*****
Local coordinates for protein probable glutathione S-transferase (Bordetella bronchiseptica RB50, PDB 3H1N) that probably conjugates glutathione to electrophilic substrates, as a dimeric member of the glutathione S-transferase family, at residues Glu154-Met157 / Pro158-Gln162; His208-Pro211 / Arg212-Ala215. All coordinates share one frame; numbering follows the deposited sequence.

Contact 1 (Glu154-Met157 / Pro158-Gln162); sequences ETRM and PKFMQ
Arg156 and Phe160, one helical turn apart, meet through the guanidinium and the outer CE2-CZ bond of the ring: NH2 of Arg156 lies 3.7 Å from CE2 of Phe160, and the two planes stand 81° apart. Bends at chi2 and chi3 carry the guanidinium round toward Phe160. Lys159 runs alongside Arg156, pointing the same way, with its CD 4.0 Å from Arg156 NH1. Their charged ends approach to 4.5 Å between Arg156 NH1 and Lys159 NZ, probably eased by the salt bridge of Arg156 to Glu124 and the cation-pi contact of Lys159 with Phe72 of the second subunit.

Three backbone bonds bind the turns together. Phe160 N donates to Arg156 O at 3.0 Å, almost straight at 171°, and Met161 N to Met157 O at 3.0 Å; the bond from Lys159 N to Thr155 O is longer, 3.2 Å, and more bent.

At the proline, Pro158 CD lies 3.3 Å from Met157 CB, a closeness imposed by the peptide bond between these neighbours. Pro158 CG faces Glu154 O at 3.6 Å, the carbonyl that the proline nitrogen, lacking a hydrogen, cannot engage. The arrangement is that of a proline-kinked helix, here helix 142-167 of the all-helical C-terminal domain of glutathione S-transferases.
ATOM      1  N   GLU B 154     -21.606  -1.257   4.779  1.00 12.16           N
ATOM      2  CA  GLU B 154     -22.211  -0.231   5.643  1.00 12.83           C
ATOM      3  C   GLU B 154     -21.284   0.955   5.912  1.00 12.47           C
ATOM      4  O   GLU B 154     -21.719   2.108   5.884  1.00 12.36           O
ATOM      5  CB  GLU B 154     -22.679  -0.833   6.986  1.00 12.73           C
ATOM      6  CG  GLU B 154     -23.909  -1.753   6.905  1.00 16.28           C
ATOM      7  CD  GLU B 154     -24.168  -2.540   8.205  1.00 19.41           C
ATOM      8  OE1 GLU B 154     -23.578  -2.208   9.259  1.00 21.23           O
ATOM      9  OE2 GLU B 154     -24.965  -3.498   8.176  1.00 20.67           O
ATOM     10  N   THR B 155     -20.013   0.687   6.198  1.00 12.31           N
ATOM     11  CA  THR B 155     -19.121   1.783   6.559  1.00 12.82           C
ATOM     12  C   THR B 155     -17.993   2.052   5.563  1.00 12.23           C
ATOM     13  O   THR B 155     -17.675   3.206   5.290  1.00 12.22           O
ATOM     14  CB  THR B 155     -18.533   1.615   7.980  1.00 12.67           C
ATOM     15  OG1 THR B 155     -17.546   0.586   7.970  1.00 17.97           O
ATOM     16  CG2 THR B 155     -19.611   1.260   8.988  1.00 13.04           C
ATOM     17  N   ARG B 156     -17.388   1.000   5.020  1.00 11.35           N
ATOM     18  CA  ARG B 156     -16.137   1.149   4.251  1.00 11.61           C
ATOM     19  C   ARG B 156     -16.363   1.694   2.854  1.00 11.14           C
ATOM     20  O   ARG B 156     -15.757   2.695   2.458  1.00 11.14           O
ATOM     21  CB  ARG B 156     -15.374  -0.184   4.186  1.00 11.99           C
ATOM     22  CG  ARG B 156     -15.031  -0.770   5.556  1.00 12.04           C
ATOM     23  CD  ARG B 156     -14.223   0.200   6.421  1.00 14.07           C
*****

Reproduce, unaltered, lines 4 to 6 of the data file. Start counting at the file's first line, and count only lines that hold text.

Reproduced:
Three backbone bonds bind the turns together. Phe160 N donates to Arg156 O at 3.0 Å, almost straight at 171°, and Met161 N to Met157 O at 3.0 Å; the bond from Lys159 N to Thr155 O is longer, 3.2 Å, and more bent.

At the proline, Pro158 CD lies 3.3 Å from Met157 CB, a closeness imposed by the peptide bond between these neighbours. Pro158 CG faces Glu154 O at 3.6 Å, the carbonyl that the proline nitrogen, lacking a hydrogen, cannot engage. The arrangement is that of a proline-kinked helix, here helix 142-167 of the all-helical C-terminal domain of glutathione S-transferases.
ATOM      1  N   GLU B 154     -21.606  -1.257   4.779  1.00 12.16           N